Nepal could lose funding, ADB warns
Asian Development Bank (ADB) today warned of cutting off the funds, if the government doesnot increase efficiency in spend on development projects.
Addressing Tripartite Portfolio Review Meeting – between ADB headquarter, Nepal Resident Mission and governmet – director general Hun Kim, here today warned that Nepal could lose potential resources from the ADB, if the performance of ADB-financed projects did not improve.
Nepal had not contracted a large portion of the portfolio equivalent to $1.09 billion 56 per cent), while as much as $1.42 billion (73 per cent) was still left to be disbursed as of June-end, of the total ADB portfolio of $1.95 billion, according to the ADB.
The ADB has approved contract awards of $242.8 million and disbursement projections of $210.6 million programmes assiated by it for 2015. However, by the end of June, contract awards had reached just $55.5 million (23 percent against the annual target) and disbursements amounted to $46.1 million (22 percent against the annual target). “It clearly shows poor absorption capacity,” Kim added.
The ADB allocates resources competitively based on the country’s portfolio performance,” Kim said, adding that Nepal needs the resource most for its development endeavour. “So, it is very important for us to improve the performance.”
The poor portfolio performance has been attributed to a lengthy procurement process, weak project management capacity and weak performance of consultants and contractors as always.
“All these have led to slow project implementation with low disbursement resulting in multiple loans and grant extensions,” he said, adding that Nepal’s portfolio has enough room for improvement.
The ADB has approved an Earthquake Emergency Assistance Project of $200 million to help the country in reconstruction, following the devastating earthquake on April 25 earthquake. The multilateral donor, is also providing $30 million under its budget support and $15 million under the Japan Fund for Poverty Reduction (JFPR), in addition.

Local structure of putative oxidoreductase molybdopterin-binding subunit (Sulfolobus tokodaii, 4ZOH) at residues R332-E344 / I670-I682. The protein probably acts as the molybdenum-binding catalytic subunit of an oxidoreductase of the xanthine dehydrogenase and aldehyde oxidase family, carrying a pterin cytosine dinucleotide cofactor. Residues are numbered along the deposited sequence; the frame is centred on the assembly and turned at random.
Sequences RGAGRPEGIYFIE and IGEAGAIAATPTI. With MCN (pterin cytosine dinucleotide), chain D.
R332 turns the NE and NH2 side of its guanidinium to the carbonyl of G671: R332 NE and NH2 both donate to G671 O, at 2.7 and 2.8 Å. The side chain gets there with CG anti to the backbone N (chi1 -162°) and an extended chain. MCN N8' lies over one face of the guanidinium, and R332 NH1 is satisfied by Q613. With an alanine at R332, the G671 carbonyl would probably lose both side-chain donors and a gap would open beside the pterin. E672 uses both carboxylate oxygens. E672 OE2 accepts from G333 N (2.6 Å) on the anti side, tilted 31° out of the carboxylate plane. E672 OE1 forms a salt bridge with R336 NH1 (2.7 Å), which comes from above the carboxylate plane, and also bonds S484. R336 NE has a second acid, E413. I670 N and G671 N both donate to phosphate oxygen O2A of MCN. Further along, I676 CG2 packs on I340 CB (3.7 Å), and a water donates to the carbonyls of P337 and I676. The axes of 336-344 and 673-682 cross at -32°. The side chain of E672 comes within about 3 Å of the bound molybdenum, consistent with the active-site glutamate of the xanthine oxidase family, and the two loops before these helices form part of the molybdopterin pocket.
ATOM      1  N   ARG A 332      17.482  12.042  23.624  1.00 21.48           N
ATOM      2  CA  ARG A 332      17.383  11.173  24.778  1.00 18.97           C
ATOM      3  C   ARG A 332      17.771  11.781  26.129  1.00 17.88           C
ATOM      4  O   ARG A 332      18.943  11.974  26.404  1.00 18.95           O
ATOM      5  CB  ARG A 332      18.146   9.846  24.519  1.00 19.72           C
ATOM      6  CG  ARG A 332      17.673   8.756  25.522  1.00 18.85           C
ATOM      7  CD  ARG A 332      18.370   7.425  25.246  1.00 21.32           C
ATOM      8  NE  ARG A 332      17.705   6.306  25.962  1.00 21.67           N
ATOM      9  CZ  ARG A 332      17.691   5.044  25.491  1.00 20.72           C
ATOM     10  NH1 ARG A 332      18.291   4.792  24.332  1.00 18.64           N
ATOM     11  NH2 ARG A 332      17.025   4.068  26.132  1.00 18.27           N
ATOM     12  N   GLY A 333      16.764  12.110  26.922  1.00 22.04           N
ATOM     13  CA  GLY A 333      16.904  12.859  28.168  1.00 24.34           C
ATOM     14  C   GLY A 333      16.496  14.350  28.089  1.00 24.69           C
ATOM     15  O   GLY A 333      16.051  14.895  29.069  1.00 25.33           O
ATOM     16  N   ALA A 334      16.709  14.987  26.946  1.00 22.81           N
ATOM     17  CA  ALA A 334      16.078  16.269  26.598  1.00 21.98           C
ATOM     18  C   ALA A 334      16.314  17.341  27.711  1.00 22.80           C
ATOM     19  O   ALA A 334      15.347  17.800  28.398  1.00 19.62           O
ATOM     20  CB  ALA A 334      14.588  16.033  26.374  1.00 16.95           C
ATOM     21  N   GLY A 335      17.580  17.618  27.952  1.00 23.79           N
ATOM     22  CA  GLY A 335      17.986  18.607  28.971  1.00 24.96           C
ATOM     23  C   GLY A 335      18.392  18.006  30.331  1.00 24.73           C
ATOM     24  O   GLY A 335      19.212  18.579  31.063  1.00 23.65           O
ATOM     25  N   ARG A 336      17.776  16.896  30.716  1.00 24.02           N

The ADB is ready to provide further assistance to Nepal depending on country’s absorptive capacity. “A strong government leadership is needed to improve the country’s absorption capacity to address the enormous challenges for timely implementation of the Emergency Project which has to be completed by March-end 2019,” Kim added, urging early establishment of the National Reconstruction Authority. He also stressed the need for a clear working mechanism at the central level along with dedicated project implementation units at the project level for effective implementation of Earthquake Emergency Assistance Project.
Expressing serious concern for delays in the implementation of large ADB-funded infrastructure projects including Melamchi Water Supply, Tanahun Hydropower, upgradation of Tribhuvan International Airport, SASEC Roads Connectivity and transmission lines, the director general has asked for an in-depth diagnosis of problems, effective monitoring and review mechanism, strict application of the conditions of contracts and close monitoring of the performance and deliveries of contractors and consultants to improve the performance of these projects. “Non-performing contractors and consultants should be terminated without delay,” he added.
However, by the end of June, the contract award reached just $55.5 million (23 per cent against the annual target) and disbursement of $46.1 million (22 per cent against the annual target).
Defending delays, finance secretary Suman Sharma, on the occasion, attributed poor performance to the tremors that hit the country besides project implementation related problems.
The government has declared current fiscal year as Budget Implementation Year, Sharma said, adding that the government would now demonstrate its capacity.